E-cigarettes health reports recently reveal that this seemingly “healthy” cigarette alternative may not be as good for users as many would like to believe, and that they might even include a similar number of dangerous carcinogens as regular cigarettes when smoking, Yahoo! reports this Tuesday, Aug. 27. The study highlights in its finding that researchers found that up to 3 out of 10 e-cigarettes had levels of acrolein and formaldehyde that were almost the same as those in standard cigarettes, a shocking discovery for some.
The e-cigarettes health study comes at a time when these electronic cigarettes have become an increasingly well-known substitute for smokers (many of whom may be trying to quit). Although the device also uses heat which vaporizes the nicotine into the body when inhaled, it does not contain the unhealthy tobacco.
Smokers that want to try to avoid some of the dangers and health risks associated with smoking, or in the process of kicking the bad habit, often use e-cigarettes as another option to still get their nicotine fix, while avoiding many of the serious health risks linked to regular cigarette smoking, most notably cancer.
Yet France’s National Consumer Institute magazine released some shocking new findings this Monday, reporting that a majority of e-cigarettes on the market today still hold "a significant quantity of carcinogenic molecules" that could pose a similar danger to these electronic smokers.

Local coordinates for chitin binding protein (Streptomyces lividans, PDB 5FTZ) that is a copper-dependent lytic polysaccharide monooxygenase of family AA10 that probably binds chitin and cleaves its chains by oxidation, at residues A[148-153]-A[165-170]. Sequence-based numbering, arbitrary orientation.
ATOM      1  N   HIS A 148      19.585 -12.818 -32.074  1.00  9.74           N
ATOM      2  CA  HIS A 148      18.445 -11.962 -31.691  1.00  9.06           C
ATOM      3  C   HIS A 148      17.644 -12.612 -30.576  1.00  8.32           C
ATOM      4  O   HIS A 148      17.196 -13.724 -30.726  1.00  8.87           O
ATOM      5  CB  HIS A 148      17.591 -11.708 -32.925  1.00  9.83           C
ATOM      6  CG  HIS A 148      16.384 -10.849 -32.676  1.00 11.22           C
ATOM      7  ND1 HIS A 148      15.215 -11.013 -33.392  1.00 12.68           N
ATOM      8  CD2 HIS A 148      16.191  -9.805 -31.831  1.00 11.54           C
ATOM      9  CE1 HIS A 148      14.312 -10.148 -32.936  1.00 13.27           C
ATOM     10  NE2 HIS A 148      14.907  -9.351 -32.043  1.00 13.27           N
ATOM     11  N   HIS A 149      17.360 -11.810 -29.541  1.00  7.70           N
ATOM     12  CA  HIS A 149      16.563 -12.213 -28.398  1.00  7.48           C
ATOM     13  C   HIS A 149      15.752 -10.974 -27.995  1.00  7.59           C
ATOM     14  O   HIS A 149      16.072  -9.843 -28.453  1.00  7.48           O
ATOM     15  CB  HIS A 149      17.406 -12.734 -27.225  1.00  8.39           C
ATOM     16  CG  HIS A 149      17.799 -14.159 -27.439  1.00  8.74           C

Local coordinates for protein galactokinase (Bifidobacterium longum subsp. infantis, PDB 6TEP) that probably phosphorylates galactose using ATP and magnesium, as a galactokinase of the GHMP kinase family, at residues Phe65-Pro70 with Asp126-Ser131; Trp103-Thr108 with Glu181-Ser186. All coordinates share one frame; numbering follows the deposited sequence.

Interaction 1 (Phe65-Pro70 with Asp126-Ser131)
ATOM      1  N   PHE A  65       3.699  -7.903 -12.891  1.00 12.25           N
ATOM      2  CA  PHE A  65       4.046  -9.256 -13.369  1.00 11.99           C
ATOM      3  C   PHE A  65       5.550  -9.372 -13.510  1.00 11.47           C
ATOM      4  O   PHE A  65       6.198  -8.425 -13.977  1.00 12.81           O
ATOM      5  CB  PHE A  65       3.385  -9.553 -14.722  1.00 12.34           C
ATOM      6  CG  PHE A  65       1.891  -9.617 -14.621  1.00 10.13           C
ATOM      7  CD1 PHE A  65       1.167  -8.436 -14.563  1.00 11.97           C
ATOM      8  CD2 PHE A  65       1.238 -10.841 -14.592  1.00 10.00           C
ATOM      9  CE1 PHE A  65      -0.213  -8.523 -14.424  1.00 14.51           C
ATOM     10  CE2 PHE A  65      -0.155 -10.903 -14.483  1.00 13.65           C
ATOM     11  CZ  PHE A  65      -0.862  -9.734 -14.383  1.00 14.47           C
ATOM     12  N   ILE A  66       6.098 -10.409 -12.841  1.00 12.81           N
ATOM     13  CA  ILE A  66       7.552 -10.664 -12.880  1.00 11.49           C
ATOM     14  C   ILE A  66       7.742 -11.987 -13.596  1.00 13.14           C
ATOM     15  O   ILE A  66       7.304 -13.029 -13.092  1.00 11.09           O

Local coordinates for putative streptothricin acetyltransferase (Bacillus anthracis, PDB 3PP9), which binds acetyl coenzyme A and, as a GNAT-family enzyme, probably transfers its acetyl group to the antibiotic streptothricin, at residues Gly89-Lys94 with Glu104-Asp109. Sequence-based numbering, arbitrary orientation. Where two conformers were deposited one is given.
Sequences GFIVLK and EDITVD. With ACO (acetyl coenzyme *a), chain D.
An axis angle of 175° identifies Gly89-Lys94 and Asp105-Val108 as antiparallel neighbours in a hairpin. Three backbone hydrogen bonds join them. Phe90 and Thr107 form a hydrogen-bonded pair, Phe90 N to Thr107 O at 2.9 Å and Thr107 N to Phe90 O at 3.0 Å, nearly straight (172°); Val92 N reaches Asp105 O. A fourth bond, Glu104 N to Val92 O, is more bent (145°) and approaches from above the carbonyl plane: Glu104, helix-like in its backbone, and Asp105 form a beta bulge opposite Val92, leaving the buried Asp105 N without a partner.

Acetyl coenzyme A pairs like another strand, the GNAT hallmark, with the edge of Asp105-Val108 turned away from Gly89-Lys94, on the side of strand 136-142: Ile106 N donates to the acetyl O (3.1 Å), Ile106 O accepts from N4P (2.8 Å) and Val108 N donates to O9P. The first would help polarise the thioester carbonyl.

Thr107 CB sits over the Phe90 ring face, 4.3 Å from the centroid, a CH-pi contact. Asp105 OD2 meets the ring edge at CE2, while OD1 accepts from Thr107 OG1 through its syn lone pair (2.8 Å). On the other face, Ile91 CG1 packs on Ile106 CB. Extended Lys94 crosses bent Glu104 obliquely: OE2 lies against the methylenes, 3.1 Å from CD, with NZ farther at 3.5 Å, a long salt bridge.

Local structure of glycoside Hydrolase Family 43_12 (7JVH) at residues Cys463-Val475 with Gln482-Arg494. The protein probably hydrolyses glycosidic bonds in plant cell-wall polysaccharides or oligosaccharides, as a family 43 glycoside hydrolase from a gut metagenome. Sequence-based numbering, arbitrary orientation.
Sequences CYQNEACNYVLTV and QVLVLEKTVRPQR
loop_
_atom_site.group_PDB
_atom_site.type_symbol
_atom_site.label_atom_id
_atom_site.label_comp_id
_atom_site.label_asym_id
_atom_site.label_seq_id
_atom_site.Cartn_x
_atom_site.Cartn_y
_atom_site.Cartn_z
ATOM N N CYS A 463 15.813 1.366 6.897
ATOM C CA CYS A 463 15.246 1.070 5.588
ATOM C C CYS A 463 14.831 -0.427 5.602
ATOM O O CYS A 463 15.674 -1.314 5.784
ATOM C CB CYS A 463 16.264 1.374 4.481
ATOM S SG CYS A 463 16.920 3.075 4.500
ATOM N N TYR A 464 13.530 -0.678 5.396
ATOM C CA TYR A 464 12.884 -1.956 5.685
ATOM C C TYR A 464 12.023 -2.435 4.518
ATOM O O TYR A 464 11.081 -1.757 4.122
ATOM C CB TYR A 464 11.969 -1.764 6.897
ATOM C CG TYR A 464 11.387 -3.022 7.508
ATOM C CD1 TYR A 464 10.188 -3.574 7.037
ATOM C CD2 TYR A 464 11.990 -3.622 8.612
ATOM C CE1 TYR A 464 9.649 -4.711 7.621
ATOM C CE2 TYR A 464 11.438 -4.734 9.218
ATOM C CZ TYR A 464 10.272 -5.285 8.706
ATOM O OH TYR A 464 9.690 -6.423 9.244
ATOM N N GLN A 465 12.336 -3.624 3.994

The study discovered via its researchers that 3 out of every 10 e-cigarettes still contained high levels of some carcinogenic substances, including that of formaldehyde and acrolein.
Though a banning may not be in order, raising public health awareness or putting limits to the e-cigarettes might be a sensible option, notes the magazine’s editor-in-chief
"This is not a reason to ban them, but to place them under better control.”
Added another statement on the rising popularity of e-cigarettes and the highly believed health benefits of the substituent device in terms of this new study:
"E-cigarettes are more than just a fad," reads a piece from the report. "E-Cigarettes' appeal stems from a variety of perceived advantages over traditional cigarettes, most commonly the perceptions that e-cigarettes are healthier, cheaper, and can be used almost anywhere ... Yet they may have some hidden dangers, including those of carcinogens and other dangers.”
Do you have any insight into the e-cigarette health news? Do you agree with the study’s finding that dangerous carcinogens may lurk in these seemingly more healthy e-cigarettes?